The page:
If you want the ‘cheating’ route to get there, think of a brand that everyone knows, a car that's got something special about it, good performance, low production numbers, and you're probably onto a good thing already. That's an easy way to get one. With more obscure cars, everyone has their opinions - I have so many people calling me every day trying to convince me why a particular car is a great one. Personally, there is one car I always thought would have a great future value: the Ferrari 599 Aperta, basically a roofless 599 GTO. There are only 80 of them in the world and Ferrari will never make a limited run like that again. It's got 12 cylinders, great performance and an open roof. Today it's still a valuable car, probably slightly overlooked, but maybe we'll do another podcast in five years and we'll see if we got it right or not... ok, maybe make it 10, give me a bit longer!
I'm just thinking of the McLaren F1 now; with Gordon Murray continuing to weave his magic with the T.50, he's created more of a buzz around the F1, purely because he continues to design great things on similar principles. It's interesting how the F1 seems to have become much more talked about as a result of recent developments.
And the people who didn't know about it have now learned about it, haven't they?
Maybe they wouldn't have bought one, but I'm sure that because of the T.50 there's a lot more people that have learned, read about and studied a McLaren F1 than there ever were before.
And then you start looking into the Le Mans victories of the F1 GTR...
There we go, exactly right, you get into the sporting history and so on. The other car that Gordon keeps referring to is a Honda NSX. I don't know if there's going to be a spike in prices in them, because I’ve watched a lot of interviews and he keeps talking about how great a car the NSX was. I wonder if there's going to be a rush for NSXs as well?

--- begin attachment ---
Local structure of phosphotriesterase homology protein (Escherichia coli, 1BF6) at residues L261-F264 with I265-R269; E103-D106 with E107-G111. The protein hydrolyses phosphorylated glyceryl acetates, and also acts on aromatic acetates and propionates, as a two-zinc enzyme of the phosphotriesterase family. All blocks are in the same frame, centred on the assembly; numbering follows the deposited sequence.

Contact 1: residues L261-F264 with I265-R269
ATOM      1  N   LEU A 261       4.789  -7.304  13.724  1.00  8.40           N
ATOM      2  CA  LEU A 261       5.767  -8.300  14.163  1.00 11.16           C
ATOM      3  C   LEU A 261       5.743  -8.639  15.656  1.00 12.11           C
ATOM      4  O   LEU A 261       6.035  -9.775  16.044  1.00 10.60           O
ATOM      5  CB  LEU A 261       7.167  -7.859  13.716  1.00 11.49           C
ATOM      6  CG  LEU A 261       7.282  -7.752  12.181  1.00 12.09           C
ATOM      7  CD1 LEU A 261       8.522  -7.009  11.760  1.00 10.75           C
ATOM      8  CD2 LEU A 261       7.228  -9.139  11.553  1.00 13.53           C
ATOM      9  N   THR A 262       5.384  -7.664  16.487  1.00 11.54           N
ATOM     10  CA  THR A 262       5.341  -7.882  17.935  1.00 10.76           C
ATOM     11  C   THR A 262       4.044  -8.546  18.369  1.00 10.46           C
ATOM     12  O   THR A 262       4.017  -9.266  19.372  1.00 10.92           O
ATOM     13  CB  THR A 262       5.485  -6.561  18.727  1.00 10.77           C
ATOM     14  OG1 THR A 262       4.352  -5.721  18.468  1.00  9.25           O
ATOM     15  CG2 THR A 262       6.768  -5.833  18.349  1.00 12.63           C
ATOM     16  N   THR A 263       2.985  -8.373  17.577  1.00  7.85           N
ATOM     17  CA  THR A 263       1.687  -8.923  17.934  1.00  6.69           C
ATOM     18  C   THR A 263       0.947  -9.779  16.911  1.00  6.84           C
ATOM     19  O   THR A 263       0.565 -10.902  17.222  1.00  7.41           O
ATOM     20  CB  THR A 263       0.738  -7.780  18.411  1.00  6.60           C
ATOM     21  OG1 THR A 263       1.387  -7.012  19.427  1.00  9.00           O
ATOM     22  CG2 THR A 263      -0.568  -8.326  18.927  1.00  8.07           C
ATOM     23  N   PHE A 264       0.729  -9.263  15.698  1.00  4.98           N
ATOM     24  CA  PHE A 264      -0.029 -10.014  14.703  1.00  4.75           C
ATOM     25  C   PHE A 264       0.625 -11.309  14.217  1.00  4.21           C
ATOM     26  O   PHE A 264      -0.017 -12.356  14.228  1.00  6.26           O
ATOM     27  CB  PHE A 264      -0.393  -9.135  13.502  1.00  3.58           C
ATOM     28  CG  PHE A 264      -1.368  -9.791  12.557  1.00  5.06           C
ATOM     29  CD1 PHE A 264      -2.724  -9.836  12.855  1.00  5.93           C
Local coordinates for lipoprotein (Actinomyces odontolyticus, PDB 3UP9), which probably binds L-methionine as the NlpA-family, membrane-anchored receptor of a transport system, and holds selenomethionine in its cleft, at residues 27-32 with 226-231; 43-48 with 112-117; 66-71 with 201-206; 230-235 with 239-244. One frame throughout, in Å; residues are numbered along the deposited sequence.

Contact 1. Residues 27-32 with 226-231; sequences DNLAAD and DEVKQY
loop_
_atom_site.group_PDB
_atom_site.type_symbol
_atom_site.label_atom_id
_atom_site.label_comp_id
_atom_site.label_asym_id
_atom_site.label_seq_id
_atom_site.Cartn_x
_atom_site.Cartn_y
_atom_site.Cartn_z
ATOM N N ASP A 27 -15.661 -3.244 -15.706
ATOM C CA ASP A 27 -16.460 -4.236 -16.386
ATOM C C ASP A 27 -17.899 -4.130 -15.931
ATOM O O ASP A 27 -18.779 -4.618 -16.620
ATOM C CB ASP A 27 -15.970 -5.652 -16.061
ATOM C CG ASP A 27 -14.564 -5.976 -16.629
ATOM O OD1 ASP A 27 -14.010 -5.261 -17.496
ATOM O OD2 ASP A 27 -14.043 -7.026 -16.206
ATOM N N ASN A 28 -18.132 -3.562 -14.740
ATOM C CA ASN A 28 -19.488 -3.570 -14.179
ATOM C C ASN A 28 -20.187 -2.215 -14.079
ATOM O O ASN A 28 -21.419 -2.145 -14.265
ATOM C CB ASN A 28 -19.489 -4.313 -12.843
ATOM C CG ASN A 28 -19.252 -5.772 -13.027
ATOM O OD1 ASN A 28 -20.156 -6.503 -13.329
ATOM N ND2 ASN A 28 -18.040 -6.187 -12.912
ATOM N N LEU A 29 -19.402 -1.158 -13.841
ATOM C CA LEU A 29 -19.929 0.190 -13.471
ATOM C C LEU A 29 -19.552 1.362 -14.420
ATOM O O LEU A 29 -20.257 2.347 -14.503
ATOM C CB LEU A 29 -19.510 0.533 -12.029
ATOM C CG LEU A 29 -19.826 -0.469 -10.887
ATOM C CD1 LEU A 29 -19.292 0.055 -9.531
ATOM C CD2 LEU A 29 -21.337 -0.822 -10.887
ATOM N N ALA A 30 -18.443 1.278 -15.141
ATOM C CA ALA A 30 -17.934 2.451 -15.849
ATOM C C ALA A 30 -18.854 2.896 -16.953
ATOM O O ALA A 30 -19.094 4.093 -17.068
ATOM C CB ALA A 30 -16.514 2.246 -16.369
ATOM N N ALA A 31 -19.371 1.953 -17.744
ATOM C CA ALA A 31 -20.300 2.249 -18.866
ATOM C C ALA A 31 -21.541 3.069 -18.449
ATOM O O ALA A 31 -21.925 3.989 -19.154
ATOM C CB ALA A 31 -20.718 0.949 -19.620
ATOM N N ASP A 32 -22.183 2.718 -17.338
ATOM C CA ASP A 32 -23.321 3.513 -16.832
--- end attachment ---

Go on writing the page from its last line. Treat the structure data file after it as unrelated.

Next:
I'm still waiting for L.J.K. Setright's opinion about the Honda Prelude to push prices up on those(!).
Aside from your day job you've done a fair amount of racing in everything from Renault Clios to Ferraris, from the Nürburgring to Goodwood to rallying. What are your most memorable racing moments, and is the Max Girardo of the race track different to the Max Girardo of the auction room?
Ah, I'm probably not that fast at the end of the day, nor aggressive enough in a race car! You’re going to laugh, but I’d say the Nürburgring 24 Hours in a Renault Clio when we came second in our class. Don’t get me wrong, second in class means we were probably about 200th overall, the very bottom of the grid, but to go to the Nürburgring 24-hour race with friends is the best bit. You get to the end of it (I was lucky enough to be chosen for the last stint) and you are so tired, almost not thinking straight, and to cross the line after all the bumps and crashes and bits and pieces over the course of a 24-hour race, it’s just so much fun. You feel so many emotions, and the best thing about it is that you go with three to five people and together you all share the car. It is a real bonding experience and team effort. It’s something I love.